WHO Global Code of Practice on the International Recruitment of Health Personnel
Article 3 – Guiding principles
3.1 The health of all people is fundamental to the attainment of peace and security and is dependent upon the fullest cooperation of individuals and states. Governments have a responsibility for the health of their people, which can be fulfilled only by the provision of adequate health and social measures. Member States should take the Code into account when developing their national health policies and cooperating with each other, as appropriate.
3.2 Addressing present and expected shortages in the health workforce is crucial to protecting global health. International migration of health personnel can make a sound contribution to the development and strengthening of health systems, if recruitment is properly managed. However, the setting of voluntary international principles and the coordination of national policies on international health personnel recruitment are desirable in order to advance frameworks to equitably strengthen health systems worldwide, to mitigate the negative effects of health personnel migration on the health systems of developing countries and to safeguard the rights of health personnel.
3.3 The specific needs and special circumstances of countries, especially those developing countries and countries with economies in transition that are particularly vulnerable to health workforce shortages and/or have limited capacity to implement the recommendations of this Code, should be considered. Developed countries should, to the extent possible, provide technical and financial assistance to developing countries and countries with economies in transition aimed at strengthening health systems, including health personnel development.
3.4 Member States should take into account the right to the highest attainable standard of health of the populations of source countries, individual rights of health personnel to leave any country in accordance with applicable laws, in order to mitigate the negative effects and maximize the positive effects of migration on the health systems of the source countries. However, nothing in this Code should be interpreted as limiting the freedom of health personnel, in accordance with applicable laws, to migrate to countries that wish to admit and employ them.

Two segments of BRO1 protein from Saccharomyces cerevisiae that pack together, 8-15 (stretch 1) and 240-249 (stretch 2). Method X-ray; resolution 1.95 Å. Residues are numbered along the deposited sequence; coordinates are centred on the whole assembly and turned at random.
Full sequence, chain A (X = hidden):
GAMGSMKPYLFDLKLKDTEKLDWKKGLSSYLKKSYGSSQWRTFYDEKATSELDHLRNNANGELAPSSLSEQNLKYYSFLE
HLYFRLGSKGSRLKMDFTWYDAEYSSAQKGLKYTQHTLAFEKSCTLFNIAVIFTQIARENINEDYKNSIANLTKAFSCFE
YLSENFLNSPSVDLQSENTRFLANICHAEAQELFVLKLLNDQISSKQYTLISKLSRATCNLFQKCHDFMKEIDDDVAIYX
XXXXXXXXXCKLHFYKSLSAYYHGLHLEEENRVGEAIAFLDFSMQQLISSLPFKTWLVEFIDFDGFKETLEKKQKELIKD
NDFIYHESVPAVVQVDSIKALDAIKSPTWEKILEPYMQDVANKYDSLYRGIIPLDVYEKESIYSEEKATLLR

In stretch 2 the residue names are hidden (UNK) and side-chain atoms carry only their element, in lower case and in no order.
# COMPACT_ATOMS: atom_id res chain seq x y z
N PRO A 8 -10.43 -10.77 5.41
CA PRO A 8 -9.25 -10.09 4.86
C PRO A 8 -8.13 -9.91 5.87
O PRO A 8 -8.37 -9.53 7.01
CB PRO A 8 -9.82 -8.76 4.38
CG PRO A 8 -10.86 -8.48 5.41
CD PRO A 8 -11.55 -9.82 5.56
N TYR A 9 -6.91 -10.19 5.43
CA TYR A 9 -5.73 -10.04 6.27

3.5 International recruitment of health personnel should be conducted in accordance with the principles of transparency, fairness and promotion of sustainability of health systems in developing countries. Member States, in conformity with national legislation and applicable international legal instruments to which they are a party, should promote and respect fair labour practices for all health personnel. All aspects of the employment and treatment of migrant health personnel should be without unlawful distinction of any kind.
3.6 Member States should strive, to the extent possible, to create a sustainable health workforce and work towards establishing effective health workforce planning, education and training, and retention strategies that will reduce their need to recruit migrant health personnel. Policies and measures to strengthen the health workforce should be appropriate for the specific conditions of each country and should be integrated within national development programmes.
3.7 Effective gathering of national and international data, research and sharing of information on international recruitment of health personnel are needed to achieve the objectives of this Code.
3.8 Member States should facilitate circular migration of health personnel, so that skills and knowledge can be achieved to the benefit of both source and destination countries.